Blog Archives

NSF’s Kellina Craig-Henderson Answers “Why Social Science?”

why-social-scienceThe latest Why Social Science? post comes from Kellina Craig-Henderson, Deputy Assistant Director of the Social, Behavioral and Economic Sciences Directorate (SBE) at the National Science Foundation (NSF). Dr. Craig-Henderson wrote for NSF’s Science Matters blog about her experiences confronting stereotypes as an African American female scientist and about SBE’s new Build and Broaden program, which directs resources to researchers at minority-serving institutions. Read it here and subscribe.

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“Why Social Science” Can Help Us Combat Pandemic Fatigue

why-social-scienceThe latest Why Social Science? post comes Jay Maddock, professor of public health at Texas A&M University, who wrote for The Conversation about what social science can tell us about pandemic fatigue— and how we can mitigate it. Read it here and subscribe.

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Posted in Issue 23 (November 24), Update, Volume 39 (2020)

“Why Social Science?” Looks at Women and Political Ambition

why-social-scienceThe latest Why Social Science? guest post comes from the authors of Why Don’t Women Rule the World? Understanding Women’s Civic and Political Choices, who write about the obstacles facing women with political ambitions and research-backed strategies to overcome them. Read it here and subscribe.

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Posted in Issue 21 (October 27), Update, Volume 39 (2020)

“Why Social Science?” Focuses on Misinformation and Online Extremism

why-social-scienceThe latest Why Social Science? guest post comes from the developers of a series of free online teaching modules on “Confronting Digital Extremism,” who write about how social science can help us arm ourselves with the necessary skills to combat misinformation and online extremism. Read it here and subscribe.

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Posted in Issue 19 (September 29), Update, Volume 39 (2020)

Kenneth Prewitt Answers “Why Social Science?”

why-social-scienceThis week’s Why Social Science? guest post features an article by Kenneth Prewitt, President of the American Academy of Political and Social Science and Carnegie Professor of Public Affairs at Columbia University, who argues that the social sciences can better incorporate ethical frameworks in order to end structural racism. Read it here and subscribe.

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Posted in Issue 16 (August 4), Update, Volume 39 (2020)

“Why Social Science?” Features Experts on Policing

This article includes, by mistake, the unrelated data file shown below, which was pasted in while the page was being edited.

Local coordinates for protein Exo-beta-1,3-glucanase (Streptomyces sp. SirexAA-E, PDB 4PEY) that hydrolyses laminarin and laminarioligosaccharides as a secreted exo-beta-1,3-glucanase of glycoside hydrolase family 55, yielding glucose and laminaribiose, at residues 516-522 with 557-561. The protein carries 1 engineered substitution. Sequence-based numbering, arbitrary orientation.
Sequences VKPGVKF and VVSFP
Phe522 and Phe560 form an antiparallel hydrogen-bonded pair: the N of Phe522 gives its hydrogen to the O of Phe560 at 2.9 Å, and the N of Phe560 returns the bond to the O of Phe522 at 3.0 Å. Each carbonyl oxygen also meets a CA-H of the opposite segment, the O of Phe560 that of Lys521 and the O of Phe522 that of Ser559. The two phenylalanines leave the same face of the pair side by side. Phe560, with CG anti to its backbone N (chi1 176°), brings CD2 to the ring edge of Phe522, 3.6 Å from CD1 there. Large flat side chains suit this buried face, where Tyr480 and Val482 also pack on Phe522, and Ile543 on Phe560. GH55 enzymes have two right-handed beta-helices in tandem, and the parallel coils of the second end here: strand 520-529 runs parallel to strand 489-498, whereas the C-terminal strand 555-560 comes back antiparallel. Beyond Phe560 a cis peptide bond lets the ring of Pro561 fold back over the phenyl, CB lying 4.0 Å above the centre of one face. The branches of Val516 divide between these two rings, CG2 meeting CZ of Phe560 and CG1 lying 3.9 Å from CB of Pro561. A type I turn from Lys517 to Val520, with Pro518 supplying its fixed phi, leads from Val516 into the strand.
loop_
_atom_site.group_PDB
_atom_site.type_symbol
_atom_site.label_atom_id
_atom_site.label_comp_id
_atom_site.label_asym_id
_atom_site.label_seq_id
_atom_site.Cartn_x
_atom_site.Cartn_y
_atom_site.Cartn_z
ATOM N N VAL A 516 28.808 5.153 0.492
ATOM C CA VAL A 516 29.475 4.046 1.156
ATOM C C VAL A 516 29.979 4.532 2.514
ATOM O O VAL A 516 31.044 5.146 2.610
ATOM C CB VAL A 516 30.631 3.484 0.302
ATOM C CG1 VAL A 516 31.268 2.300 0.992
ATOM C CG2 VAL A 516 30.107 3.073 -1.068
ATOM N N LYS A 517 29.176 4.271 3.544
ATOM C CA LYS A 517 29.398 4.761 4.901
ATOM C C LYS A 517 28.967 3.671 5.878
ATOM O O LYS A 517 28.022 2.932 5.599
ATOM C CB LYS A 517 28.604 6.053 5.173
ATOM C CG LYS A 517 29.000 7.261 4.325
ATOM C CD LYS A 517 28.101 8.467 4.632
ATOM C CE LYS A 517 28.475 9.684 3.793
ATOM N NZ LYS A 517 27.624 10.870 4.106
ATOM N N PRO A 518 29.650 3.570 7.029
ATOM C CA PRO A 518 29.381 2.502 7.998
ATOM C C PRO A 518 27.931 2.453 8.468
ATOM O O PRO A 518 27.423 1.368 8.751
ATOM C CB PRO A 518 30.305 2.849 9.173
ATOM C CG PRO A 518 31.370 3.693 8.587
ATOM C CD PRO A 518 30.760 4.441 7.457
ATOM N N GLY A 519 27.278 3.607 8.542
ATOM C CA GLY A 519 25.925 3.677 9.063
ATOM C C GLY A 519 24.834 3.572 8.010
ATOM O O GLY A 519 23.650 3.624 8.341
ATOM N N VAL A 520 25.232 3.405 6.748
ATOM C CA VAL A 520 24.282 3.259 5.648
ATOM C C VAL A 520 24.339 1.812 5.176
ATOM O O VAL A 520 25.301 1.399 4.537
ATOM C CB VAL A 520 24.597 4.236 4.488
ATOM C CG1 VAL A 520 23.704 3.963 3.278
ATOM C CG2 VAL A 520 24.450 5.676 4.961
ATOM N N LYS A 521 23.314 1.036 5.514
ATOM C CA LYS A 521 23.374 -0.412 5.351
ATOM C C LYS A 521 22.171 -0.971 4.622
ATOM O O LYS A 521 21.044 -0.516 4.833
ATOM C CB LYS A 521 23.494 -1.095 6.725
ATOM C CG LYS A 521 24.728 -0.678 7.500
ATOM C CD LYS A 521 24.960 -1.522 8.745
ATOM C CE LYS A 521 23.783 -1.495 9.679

why-social-scienceThe latest Why Social Science? post features an article from The Conversation that asked several social scientists who study different aspects of policing to explain what their research has found that could help reduce police prejudice and violence. Read it here and subscribe.

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Posted in Issue 14 (July 7), Update, Volume 39 (2020)

John Haaga Answers “Why Social Science?”

why-social-scienceThe latest Why Social Science? post comes from Dr. John Haaga, who retired as Director of the National Institute on Aging’s Division of Behavioral and Social Research in 2019. He writes about the light COVID-19 has shed on the work the U.S. needs to do in order for Americans’ health outcomes to catch up to those in peer countries. Read it here and subscribe.

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Posted in Issue 11 (May 26), Update, Volume 39 (2020)

Demographer Allison Plyer Answers “Why Social Science?”

why-social-scienceThe latest Why Social Science? post comes from Dr. Allison Plyer, Chief Demographer of The Data Center, an independent research institution based in New Orleans, who writes about how the impact of the COVID-19 epidemic on minority communities is exacerbated by institutional racism. Read it here and subscribe.

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Posted in Issue 9 (April 22), Update, Volume 39 (2020)

Economist Amanda Gregg Answers “Why Social Science?”

why-social-scienceThe latest Why Social Science? post continues an occasional series that gives social scientists whose research has been mischaracterized or misunderstood the opportunity to explain once and for all, “Why would you study that?” This entry comes from Amanda Gregg, Assistant Professor of Economics at Middlebury College, who is the Principal Investigator of a National Science Foundation grant “Corporate Law, Finance, and Productivity in Historical Perspective,” which supports the collection and analysis of firm-level data describing Russian corporations before the October Revolution of 1917. Read it here and subscribe.

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Posted in Issue 5 (March 3), Update, Volume 39 (2020)

Cassandra R. Davis, UNC Public Policy Professor, Answers “Why Social Science?”

why-social-scienceThe latest Why Social Science? guest post comes from Cassandra R. Davis, Research Assistant Professor in the University of North Carolina at Chapel Hill’s Department of Public Policy, who writes about her research on the impact of natural disasters on students’ education. Read it here and subscribe.

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Posted in Issue 3 (February 4), Update, Volume 39 (2020)

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